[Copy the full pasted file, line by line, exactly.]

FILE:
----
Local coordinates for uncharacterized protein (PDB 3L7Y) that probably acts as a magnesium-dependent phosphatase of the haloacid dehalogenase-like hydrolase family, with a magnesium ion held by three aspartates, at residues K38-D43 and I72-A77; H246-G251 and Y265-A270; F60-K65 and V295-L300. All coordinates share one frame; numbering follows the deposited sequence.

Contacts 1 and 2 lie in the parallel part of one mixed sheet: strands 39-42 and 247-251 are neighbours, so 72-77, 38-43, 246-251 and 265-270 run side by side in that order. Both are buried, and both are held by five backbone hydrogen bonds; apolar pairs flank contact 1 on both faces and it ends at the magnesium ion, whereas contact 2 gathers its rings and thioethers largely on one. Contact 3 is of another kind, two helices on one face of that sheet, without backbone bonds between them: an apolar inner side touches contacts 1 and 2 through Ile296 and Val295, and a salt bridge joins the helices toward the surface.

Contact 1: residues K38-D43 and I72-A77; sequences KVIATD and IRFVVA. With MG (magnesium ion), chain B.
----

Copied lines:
Local coordinates for uncharacterized protein (PDB 3L7Y) that probably acts as a magnesium-dependent phosphatase of the haloacid dehalogenase-like hydrolase family, with a magnesium ion held by three aspartates, at residues K38-D43 and I72-A77; H246-G251 and Y265-A270; F60-K65 and V295-L300. All coordinates share one frame; numbering follows the deposited sequence.

Contacts 1 and 2 lie in the parallel part of one mixed sheet: strands 39-42 and 247-251 are neighbours, so 72-77, 38-43, 246-251 and 265-270 run side by side in that order. Both are buried, and both are held by five backbone hydrogen bonds; apolar pairs flank contact 1 on both faces and it ends at the magnesium ion, whereas contact 2 gathers its rings and thioethers largely on one. Contact 3 is of another kind, two helices on one face of that sheet, without backbone bonds between them: an apolar inner side touches contacts 1 and 2 through Ile296 and Val295, and a salt bridge joins the helices toward the surface.

Contact 1: residues K38-D43 and I72-A77; sequences KVIATD and IRFVVA. With MG (magnesium ion), chain B.